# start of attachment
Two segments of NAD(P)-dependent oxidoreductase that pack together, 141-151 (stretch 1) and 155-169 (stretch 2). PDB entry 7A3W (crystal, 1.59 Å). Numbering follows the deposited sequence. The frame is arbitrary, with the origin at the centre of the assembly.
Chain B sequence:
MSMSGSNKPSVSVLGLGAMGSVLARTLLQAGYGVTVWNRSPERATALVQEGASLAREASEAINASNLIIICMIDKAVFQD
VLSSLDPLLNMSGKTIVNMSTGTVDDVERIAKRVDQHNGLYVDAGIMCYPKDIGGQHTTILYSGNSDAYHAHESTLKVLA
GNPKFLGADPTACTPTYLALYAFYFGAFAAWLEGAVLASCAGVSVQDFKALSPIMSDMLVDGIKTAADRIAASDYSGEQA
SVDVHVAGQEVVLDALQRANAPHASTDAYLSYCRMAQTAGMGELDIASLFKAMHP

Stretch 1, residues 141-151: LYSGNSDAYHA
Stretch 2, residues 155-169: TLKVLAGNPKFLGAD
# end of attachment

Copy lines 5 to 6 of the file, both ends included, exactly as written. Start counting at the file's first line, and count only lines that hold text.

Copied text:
GNPKFLGADPTACTPTYLALYAFYFGAFAAWLEGAVLASCAGVSVQDFKALSPIMSDMLVDGIKTAADRIAASDYSGEQA
SVDVHVAGQEVVLDALQRANAPHASTDAYLSYCRMAQTAGMGELDIASLFKAMHP